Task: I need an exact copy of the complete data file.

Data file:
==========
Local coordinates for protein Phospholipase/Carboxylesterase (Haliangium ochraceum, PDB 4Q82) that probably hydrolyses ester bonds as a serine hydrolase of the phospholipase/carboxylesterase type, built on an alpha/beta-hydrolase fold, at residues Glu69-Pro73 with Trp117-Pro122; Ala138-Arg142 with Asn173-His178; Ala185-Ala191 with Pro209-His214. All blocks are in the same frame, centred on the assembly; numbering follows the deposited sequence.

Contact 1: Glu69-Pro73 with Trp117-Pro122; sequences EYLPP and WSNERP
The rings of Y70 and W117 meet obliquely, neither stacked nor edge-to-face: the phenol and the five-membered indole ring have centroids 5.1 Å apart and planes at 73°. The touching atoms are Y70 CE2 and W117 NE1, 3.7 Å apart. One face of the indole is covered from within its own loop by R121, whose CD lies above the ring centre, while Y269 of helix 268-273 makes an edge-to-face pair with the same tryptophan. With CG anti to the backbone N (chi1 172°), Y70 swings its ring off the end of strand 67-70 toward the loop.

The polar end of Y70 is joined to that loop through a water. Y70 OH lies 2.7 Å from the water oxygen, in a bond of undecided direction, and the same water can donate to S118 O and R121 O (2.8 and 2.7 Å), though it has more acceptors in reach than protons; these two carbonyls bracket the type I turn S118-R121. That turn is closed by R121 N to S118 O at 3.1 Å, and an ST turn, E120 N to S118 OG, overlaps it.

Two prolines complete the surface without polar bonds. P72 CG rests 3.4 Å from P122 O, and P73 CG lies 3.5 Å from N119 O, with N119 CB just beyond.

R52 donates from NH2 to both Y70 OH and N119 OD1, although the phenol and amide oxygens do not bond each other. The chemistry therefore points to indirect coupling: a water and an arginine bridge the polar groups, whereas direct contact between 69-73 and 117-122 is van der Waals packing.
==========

Local coordinates for protein Phospholipase/Carboxylesterase (Haliangium ochraceum, PDB 4Q82) that probably hydrolyses ester bonds as a serine hydrolase of the phospholipase/carboxylesterase type, built on an alpha/beta-hydrolase fold, at residues Glu69-Pro73 with Trp117-Pro122; Ala138-Arg142 with Asn173-His178; Ala185-Ala191 with Pro209-His214. All blocks are in the same frame, centred on the assembly; numbering follows the deposited sequence.

Contact 1: Glu69-Pro73 with Trp117-Pro122; sequences EYLPP and WSNERP
The rings of Y70 and W117 meet obliquely, neither stacked nor edge-to-face: the phenol and the five-membered indole ring have centroids 5.1 Å apart and planes at 73°. The touching atoms are Y70 CE2 and W117 NE1, 3.7 Å apart. One face of the indole is covered from within its own loop by R121, whose CD lies above the ring centre, while Y269 of helix 268-273 makes an edge-to-face pair with the same tryptophan. With CG anti to the backbone N (chi1 172°), Y70 swings its ring off the end of strand 67-70 toward the loop.

The polar end of Y70 is joined to that loop through a water. Y70 OH lies 2.7 Å from the water oxygen, in a bond of undecided direction, and the same water can donate to S118 O and R121 O (2.8 and 2.7 Å), though it has more acceptors in reach than protons; these two carbonyls bracket the type I turn S118-R121. That turn is closed by R121 N to S118 O at 3.1 Å, and an ST turn, E120 N to S118 OG, overlaps it.

Two prolines complete the surface without polar bonds. P72 CG rests 3.4 Å from P122 O, and P73 CG lies 3.5 Å from N119 O, with N119 CB just beyond.

R52 donates from NH2 to both Y70 OH and N119 OD1, although the phenol and amide oxygens do not bond each other. The chemistry therefore points to indirect coupling: a water and an arginine bridge the polar groups, whereas direct contact between 69-73 and 117-122 is van der Waals packing.